Abstract only
Kathleen Miller

‘medieval fabric’ of the city into the expansive metropolis of the eighteenth century.3 Further clarifying our understanding of Ireland’s landscape in the past is work by the Irish Post-Medieval Archaeology Group, which shares essential information on archaeological excavations in Ireland and literature relating to post-medieval archaeology, also publishing volumes that correspond with the Group’s conference proceedings.4 Never before have scholars had such a lively and complete impression of how early modern Ireland may have looked. Cultural and literary historians are

in Dublin
James Lyttleton

number of useful chapters relating to the post-medieval archaeology of Dublin, Carrickfergus, Belfast, Derry and Galway can be found in Audrey Horning, Ruairí Ó Baoill, Colm Donnelly and Paul Logue (eds), The Post-Medieval Archaeology of Ireland, 1550–1850 (Dublin: Wordwell, 2007). 6 Maurice F. Hurley, ‘Urban Housing’, in Rachel Moss (ed.), Art and Architecture of Ireland, Volume I, Medieval c.400–c.1600 (Dublin and New Haven: Royal Irish Academy and The Paul Mellon Centre, Yale

in John Derricke’s The Image of Irelande: with a Discoverie of Woodkarne
The archaeology and history of an English leprosarium and almshouse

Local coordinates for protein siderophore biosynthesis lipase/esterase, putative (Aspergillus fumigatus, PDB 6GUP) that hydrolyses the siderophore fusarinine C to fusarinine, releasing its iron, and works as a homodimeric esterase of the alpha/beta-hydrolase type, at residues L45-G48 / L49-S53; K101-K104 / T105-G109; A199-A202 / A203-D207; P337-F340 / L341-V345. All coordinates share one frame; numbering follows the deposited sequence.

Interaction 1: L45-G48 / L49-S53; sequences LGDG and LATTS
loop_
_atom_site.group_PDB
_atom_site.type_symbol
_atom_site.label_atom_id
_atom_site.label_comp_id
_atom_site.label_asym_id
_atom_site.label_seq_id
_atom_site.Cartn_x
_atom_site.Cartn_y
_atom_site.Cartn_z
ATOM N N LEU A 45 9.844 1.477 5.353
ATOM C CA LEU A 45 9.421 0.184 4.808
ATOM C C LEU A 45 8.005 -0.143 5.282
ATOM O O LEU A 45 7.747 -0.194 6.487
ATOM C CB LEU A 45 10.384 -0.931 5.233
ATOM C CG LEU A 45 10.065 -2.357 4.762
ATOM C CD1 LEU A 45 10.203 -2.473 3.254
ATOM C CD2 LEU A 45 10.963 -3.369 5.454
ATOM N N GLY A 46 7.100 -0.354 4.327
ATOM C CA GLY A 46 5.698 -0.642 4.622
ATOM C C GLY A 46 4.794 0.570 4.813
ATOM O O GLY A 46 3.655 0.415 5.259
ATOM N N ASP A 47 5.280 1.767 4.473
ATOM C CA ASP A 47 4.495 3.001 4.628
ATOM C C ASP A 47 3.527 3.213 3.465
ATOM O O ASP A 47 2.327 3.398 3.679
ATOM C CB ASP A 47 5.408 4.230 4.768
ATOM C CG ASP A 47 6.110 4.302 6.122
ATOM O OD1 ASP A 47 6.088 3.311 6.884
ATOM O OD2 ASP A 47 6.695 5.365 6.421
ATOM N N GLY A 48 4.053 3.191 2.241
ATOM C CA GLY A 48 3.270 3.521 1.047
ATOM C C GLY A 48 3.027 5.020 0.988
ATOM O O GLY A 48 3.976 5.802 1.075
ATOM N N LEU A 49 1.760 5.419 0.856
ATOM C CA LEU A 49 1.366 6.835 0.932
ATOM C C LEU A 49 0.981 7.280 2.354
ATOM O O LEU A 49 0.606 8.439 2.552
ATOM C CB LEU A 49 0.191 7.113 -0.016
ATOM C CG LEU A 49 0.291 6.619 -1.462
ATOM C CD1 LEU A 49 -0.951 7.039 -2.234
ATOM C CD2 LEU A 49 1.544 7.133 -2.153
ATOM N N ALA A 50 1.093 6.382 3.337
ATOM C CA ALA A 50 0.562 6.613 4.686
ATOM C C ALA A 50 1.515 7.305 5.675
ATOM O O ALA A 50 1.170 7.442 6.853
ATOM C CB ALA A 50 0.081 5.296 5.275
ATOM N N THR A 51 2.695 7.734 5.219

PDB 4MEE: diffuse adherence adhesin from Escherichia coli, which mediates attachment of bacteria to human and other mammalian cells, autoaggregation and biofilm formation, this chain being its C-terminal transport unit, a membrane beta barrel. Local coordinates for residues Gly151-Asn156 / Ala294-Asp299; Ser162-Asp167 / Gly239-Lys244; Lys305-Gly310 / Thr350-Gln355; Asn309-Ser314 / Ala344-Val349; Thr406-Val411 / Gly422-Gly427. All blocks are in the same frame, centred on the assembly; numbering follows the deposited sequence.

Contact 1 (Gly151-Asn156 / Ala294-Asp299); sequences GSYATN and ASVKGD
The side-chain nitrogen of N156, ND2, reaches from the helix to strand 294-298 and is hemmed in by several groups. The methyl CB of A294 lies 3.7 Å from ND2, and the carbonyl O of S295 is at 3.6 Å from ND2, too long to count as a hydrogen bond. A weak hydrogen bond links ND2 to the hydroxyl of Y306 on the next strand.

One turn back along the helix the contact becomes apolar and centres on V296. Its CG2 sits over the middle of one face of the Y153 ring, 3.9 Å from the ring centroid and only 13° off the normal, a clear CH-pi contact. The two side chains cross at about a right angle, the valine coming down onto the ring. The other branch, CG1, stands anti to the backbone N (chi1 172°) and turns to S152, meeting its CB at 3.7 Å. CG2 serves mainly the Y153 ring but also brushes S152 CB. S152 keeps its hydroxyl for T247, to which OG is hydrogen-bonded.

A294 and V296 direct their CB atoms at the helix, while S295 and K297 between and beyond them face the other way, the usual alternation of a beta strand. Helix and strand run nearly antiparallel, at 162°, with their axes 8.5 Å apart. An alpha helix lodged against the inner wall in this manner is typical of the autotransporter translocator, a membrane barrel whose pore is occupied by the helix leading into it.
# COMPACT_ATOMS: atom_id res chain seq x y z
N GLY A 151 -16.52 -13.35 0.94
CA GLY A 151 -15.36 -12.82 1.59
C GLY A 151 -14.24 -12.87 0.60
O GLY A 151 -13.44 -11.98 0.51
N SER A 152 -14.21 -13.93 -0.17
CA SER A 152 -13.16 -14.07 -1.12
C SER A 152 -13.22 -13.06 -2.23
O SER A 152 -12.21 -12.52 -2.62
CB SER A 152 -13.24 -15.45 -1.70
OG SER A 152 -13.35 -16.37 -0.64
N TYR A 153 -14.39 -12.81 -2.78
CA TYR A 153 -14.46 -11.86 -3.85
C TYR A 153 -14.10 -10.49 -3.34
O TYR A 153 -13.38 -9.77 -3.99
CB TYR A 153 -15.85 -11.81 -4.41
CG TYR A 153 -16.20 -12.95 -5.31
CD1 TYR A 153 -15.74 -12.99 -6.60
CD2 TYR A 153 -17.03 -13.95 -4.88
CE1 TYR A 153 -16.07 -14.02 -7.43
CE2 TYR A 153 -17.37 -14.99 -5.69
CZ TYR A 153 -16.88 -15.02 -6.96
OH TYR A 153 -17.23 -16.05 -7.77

Simon Roffey

Moyen A ge dans le nord de la France: Histoire – arché ologie – patrimoine’, Histoire médiévale et archéologie , 20 ( 2007 ), 47–107 ; (accessed 24 June 2013). 2 The terms ‘leprosy sufferer’ or ‘leprosy hospital’ are here used instead of the traditional and less cumbersome ‘leper’ and ‘leper hospital’ (as used, for example, previously by myself in S. Roffey , ‘ Medieval leper hospitals in England: An archaeological perspective ’, Medieval Archaeology , 56 ( 2012 ), 203–33 ). Leprosy

in Leprosy and identity in the Middle Ages
Abstract only
Phillipp R. Schofield

student of the medieval English peasant and we can think of some startling and significant instances of the medieval archaeological study of the medieval peasantry. Some of these have been discussed already in this volume. 14 Important examples of archaeological engagement with medieval peasantry include, most obviously, showpiece investigation of deserted medieval settlements, such as Wharram Percy, Goltho and Barton Blount. 15 Examination of settlement patterns through field-walking and digs have helped to define the landscape and contours of the medieval peasant

in Peasants and historians
An archaeological perspective on the use of recipe books
Annie Gray